Recall from several days ago that UC Berkeley Police, the City of Berkeley Police (unbeknowst to their City Council), and the City of Albany Police Departments had submitted an application for a Bearcat armored vehicle to the Department of Homeland Security.
Amazingly enough, expressing enough outrage and subjecting the planned acquisition to sufficient ridicule was enough to change some important people’s minds.
The statement below regarding plans for the joint acquisition of an armored emergency rescue vehicle was issued today (Thursday, July 5th) by UC Berkeley Chancellor Robert Birgeneau, in coordination with the mayors of Berkeley and Albany.
The University of California Police Department, in collaboration with the Berkeley and Albany city police departments, recently pursued a grant for an armored emergency rescue vehicle. Law enforcement’s interest in obtaining a vehicle that would protect officers during situations involving oncoming gunfire (or to rescue victims during such situations) — such as occurred at Oikos University in Oakland a few months ago — is understandable.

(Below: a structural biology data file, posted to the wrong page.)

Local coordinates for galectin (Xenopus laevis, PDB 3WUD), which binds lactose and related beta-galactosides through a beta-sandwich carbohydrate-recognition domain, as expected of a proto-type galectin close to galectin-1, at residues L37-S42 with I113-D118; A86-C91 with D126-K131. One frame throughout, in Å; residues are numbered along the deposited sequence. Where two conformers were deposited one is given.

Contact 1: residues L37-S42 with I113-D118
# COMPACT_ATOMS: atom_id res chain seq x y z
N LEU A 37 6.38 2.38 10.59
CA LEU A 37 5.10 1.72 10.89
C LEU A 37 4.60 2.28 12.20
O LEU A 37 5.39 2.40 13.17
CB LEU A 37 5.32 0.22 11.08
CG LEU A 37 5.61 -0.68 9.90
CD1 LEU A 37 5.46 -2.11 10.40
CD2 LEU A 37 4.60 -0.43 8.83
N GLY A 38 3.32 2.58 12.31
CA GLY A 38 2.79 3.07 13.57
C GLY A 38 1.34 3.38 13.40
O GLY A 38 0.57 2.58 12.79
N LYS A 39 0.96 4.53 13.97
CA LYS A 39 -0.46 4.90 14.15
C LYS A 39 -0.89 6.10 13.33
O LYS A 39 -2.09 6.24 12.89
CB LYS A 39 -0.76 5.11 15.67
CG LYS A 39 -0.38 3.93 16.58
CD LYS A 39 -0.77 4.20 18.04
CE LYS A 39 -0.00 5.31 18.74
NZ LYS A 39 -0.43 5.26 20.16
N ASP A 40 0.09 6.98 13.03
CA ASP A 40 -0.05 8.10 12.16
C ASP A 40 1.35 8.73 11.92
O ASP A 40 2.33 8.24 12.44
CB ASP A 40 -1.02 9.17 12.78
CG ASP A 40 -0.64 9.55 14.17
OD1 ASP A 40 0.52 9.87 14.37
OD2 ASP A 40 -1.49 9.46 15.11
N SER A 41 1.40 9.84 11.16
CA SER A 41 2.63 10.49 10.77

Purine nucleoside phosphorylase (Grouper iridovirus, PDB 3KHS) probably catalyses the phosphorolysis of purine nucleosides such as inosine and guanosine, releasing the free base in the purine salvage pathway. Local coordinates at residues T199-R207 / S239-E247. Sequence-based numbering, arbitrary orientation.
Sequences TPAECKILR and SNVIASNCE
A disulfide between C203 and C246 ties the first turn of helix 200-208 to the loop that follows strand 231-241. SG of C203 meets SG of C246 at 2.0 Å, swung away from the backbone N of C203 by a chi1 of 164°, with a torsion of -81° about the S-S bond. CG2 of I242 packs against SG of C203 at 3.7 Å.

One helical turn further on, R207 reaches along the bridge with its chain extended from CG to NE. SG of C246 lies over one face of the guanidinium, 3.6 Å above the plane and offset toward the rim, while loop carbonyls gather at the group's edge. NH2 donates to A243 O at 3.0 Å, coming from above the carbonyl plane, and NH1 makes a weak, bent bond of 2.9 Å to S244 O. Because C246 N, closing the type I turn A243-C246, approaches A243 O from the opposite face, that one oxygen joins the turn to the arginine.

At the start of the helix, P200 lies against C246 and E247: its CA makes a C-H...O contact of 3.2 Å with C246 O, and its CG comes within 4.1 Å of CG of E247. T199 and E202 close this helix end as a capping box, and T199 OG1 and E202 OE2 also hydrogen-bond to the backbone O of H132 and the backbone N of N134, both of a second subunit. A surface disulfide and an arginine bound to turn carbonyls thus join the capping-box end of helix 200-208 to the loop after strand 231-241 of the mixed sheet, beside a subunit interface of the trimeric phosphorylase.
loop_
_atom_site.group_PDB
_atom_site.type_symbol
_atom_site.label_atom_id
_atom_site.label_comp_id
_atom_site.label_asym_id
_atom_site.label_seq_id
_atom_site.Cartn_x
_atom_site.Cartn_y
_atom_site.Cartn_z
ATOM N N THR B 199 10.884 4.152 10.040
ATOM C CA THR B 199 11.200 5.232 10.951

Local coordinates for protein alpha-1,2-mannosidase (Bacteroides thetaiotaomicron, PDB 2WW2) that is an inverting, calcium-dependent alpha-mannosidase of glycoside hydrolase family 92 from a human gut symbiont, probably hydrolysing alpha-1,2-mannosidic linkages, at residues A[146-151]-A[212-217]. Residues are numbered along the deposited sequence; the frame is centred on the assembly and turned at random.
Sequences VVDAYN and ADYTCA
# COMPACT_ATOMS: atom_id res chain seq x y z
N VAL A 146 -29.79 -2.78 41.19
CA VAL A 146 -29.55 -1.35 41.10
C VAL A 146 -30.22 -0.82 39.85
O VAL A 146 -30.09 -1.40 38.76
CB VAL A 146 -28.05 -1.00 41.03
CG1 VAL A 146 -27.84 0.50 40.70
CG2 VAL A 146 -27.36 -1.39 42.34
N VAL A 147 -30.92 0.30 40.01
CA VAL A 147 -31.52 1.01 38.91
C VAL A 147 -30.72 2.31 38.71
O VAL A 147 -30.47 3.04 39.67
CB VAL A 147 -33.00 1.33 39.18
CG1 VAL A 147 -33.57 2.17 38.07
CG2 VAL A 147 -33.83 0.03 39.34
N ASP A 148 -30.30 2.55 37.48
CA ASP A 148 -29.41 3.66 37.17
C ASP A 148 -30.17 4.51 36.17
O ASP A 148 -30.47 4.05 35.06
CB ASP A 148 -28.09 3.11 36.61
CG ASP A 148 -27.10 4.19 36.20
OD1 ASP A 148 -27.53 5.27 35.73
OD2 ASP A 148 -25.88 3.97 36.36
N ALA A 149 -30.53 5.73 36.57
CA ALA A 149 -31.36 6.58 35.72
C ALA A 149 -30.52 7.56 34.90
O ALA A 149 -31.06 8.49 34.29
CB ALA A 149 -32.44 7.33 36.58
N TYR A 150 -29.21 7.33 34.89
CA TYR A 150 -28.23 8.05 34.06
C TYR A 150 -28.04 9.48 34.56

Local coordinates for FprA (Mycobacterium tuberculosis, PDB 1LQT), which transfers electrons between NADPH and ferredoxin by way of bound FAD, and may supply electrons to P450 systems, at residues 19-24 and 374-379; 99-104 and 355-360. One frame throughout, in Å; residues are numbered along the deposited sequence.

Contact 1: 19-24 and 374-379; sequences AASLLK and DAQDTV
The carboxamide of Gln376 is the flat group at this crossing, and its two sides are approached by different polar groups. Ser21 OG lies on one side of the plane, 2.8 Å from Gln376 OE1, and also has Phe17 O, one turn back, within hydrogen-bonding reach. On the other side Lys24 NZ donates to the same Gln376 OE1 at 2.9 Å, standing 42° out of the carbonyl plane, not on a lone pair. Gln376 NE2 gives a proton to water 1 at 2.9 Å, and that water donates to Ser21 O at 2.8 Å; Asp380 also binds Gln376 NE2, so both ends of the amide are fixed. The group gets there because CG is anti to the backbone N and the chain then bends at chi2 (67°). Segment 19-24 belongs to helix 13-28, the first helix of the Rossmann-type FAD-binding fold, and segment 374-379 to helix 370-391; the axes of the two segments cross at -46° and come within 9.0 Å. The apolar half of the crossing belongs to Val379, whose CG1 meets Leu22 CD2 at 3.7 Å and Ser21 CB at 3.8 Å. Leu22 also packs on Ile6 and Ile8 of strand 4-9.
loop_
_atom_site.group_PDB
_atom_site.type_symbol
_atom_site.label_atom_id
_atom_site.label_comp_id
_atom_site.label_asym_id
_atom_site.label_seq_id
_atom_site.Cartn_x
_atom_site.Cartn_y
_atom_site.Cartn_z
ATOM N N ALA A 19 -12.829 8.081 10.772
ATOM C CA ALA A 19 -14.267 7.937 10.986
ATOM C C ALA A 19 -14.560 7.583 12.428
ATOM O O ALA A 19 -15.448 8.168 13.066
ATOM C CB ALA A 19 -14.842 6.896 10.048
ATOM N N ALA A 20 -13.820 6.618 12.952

However, the planned acquisition of the vehicle recently came to the attention of campus and city officials. Campus administrators evaluated the proposal and concluded that such a military-style vehicle is not the best choice for a university setting. UC Berkeley officials are in the process of canceling the order for the vehicle. Officials in Berkeley and Albany agree with the University’s decision.
Robert Birgeneau, Chancellor, University of California, Berkeley
Tom Bates, Mayor of Berkeley
Farid Javandel, Mayor of Albany